Matt Moulthrop: What’s New and What’s Next

Matt Moulthrop picFollowing in the footsteps of his father and grandfather, Matt Moulthrop turned his first bowl at the age of 7. Completing his BA at the University of Georgia and MBA at Georgia Tech, Matt tried his hand at work in the 9-to-5 world, but ultimately eased into turning wood as a career, making him the third generation of Moulthrops to carry on the craft.

“My spirituality is affected by what I see in nature. I work with wood that is unnatural or uncommon. Trees that have been diseased, are decayed, or may have been hit by lightning. I never cease to be amazed by what’s new or what’s next. It’s humbling to see the power of nature and what God has created.” ~Matt MoulthropMMouthrop 1

Listen to Matt’s Art as Worship interview on Empower Radio.

Matt says that as a young adult, he learned that the artistry of wood turning comes not from the hand, but from the eye. Being able to “see” the shape of the bowl has been a legacy and a gift he has tried to improve upon with his vision and version of style, form, and texture.

MMoulthrop 2The artistry of woodturning begins with the wood. Matt says, “I read the log to see what is interesting in the pattern. The work is a revelation process — the challenge is to manipulate the material to best reveal what has been created in nature. I’m constantly looking for new colors or new patterns — anything that’s unusual.”

His works has been displayed in galleries and museums around the country, including the Smithsonian Institution, Renwick Gallery of the National Museum of American Art in Washington, D.C.; The Carnegie Museum of Art in Pittsburgh, PA; and The Carter Center in Atlanta, GA.

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Coffee table made from poison ivy vines.

MMoulthrop pivy 2Matt talks about one of his most unusual pieces, a table made from poison ivy vines. He says, “Poison ivy is kind of a vilified wood in a sense, but it is spectacularly beautiful. This table was one-of-a-kind. In my research to create it, I couldn’t find anyone who had done anything with poison ivy before. It was a tremendous challenge. There was a danger factor to both skin and lungs, but I had somebody help me who is not allergic and we took a lot of precautions.”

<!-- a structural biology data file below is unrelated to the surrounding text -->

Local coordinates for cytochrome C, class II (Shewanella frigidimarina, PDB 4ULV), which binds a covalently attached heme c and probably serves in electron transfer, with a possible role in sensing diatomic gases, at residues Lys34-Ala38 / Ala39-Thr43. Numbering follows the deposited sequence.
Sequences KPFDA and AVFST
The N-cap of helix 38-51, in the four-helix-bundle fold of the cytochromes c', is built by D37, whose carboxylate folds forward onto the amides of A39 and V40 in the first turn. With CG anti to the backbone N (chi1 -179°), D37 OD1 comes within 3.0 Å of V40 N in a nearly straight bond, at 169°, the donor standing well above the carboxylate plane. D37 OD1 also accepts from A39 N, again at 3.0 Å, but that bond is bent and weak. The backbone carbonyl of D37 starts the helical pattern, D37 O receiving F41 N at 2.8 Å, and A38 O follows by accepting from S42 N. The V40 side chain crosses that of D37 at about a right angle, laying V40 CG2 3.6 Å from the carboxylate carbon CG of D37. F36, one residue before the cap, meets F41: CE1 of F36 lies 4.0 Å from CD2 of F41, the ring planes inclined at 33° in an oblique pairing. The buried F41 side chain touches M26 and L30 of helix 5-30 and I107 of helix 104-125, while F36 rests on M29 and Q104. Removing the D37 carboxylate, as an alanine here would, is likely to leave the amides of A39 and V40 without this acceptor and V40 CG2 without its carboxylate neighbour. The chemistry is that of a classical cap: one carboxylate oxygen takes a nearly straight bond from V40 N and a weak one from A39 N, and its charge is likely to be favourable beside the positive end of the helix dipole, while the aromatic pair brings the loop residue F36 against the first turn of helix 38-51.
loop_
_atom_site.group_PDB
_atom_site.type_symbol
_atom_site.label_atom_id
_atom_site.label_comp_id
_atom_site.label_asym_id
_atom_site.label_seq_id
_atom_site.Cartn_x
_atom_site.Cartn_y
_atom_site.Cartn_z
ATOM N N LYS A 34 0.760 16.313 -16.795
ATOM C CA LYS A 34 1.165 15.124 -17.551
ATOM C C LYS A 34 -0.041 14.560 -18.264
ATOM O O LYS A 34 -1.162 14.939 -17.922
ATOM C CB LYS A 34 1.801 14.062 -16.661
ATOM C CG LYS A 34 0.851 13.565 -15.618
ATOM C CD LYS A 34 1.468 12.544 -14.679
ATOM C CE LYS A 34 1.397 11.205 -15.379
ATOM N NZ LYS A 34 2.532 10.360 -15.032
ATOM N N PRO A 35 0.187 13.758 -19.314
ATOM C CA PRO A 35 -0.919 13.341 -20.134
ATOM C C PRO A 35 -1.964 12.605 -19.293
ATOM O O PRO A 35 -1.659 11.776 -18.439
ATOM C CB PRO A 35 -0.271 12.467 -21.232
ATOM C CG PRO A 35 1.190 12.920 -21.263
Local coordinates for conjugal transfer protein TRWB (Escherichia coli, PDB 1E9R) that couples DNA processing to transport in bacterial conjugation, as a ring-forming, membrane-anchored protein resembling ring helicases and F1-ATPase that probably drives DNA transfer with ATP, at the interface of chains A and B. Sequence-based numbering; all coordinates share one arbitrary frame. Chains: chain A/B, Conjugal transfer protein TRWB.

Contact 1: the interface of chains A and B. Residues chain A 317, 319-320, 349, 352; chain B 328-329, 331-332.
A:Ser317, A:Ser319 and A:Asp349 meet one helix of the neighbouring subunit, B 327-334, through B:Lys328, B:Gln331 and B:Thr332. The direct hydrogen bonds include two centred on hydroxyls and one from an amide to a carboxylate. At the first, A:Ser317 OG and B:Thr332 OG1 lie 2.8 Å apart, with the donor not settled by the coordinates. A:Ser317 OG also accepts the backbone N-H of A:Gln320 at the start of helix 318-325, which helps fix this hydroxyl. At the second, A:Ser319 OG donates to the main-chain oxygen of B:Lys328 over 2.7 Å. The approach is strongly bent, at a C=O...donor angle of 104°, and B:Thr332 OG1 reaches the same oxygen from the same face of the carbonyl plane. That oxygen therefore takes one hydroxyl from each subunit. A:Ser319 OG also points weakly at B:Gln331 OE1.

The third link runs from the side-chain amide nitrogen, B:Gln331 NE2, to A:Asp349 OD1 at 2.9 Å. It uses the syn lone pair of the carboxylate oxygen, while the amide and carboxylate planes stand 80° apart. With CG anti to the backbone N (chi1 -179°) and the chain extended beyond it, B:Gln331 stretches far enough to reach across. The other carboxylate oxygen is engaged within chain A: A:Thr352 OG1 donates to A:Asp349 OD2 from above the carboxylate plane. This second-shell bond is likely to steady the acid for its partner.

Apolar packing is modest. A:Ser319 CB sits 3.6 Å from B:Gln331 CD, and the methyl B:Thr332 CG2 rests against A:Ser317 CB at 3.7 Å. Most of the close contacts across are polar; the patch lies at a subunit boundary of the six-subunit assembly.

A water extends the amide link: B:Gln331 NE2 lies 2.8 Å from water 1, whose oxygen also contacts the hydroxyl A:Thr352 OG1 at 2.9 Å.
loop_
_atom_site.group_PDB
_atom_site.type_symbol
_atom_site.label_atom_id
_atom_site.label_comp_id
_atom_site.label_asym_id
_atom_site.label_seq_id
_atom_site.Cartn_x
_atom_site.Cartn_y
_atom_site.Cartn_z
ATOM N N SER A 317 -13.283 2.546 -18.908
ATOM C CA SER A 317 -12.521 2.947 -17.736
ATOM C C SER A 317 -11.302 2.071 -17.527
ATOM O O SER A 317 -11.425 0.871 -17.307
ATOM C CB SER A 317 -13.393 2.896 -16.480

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As a child, Matt posed inside one of his grandfather’s woodturned bowls to show the scale of the art.

Find out more about Matt and his work at www.moulthropstudios.com. Watch a fascinating 15 minute segment on the PBS program, Craft in America, about Matt, his dad Philip and grandfather Ed — three generations of woodturners.

Listen each Wednesday at 9am Eastern on Empower Radio to hear another artist’s story. Share your art and your comments on the Art as Worship Facebook page. Namaste!

Mal McEwen: Everything Has Significance

Mal McEwen picMal McEwen is a north Georgia chainsaw artist with family roots in the area dating back to 1746. He has always enjoyed working with his hands and creating works of beauty, including being a mechanic, machinist and trim carpenter.

Mal picked up a chainsaw for the first time in 2002 and has never looked back. What started as a hobby has transformed into a livelihood, with commissioned projects coming from as far away as California. Known as the MalHatter (for the colorful top hat he wears while performing), Mal has carved from Florida to Pennsylvania to Washington State and many points in between.Malhatter owl

 “Through my spirituality and my art, I notice and get inspired by small things. It inspires me to watch ants do their job. From the little things to the big things, everything has significance. My best advice is don’t take the big things as being huge and don’t take the small things as being small. Everything has a purpose and meaning.”  ~Mal McEwen

Listen to Mal’s Art as Worship interview on Empower Radio.

Always willing to give back to his community, Mal demonstrates at multiple local libraries each summer with the hope of inspiring children to follow their dreams. He has been commissioned for carvings at a number of public and private schools and is always a big hit with the kids.

Mal says, “I’m inspired by nature and by kids. There’s nothing greater than working with a child or young person and watching something spark in their head. I tell them, ‘You don’t have to be an artist. You can be Malhatter swan benchwhatever you want to be in life — don’t let anybody tell you that you can’t do it. Try to be the very best that you can be.’”

In this world of mass production, Mal takes great pride in the fact that each piece is 100% American-made, individually carved, and is a one-of-a-kind work of art.

In May of 2009 Mal organized the first major carving competition in the Southeastern US. The Inaugural “Buzz in the Blue Ridge Chainsaw Carving Extravaganza” was a huge success — nine carvers showcased their talent and raised awareness of this up-and-coming art form.  With the success of the “Buzz”, Mal has gone on to promote other carving events in the Southeast.Malhatter in action

He says, “I’ve got the only job in the world that combines the speed and sound of motocross with the skill and accuracy of a brain surgeon. I’ve had no formal training at all, but I’ve worked with a bunch of talented chainsaw artists over the years. I learn from them and they learn from me.”

MalHatter mooseFind out more about Mal and his MalHatter appearances at www.malworks.com. Like his Facebook page, Georgia Chainsaw Artist, to see photos of his most recent art.

Listen each Wednesday at 9am Eastern on Empower Radio to hear another artist’s story. Share your art and your comments on the Art as Worship Facebook page. Namaste!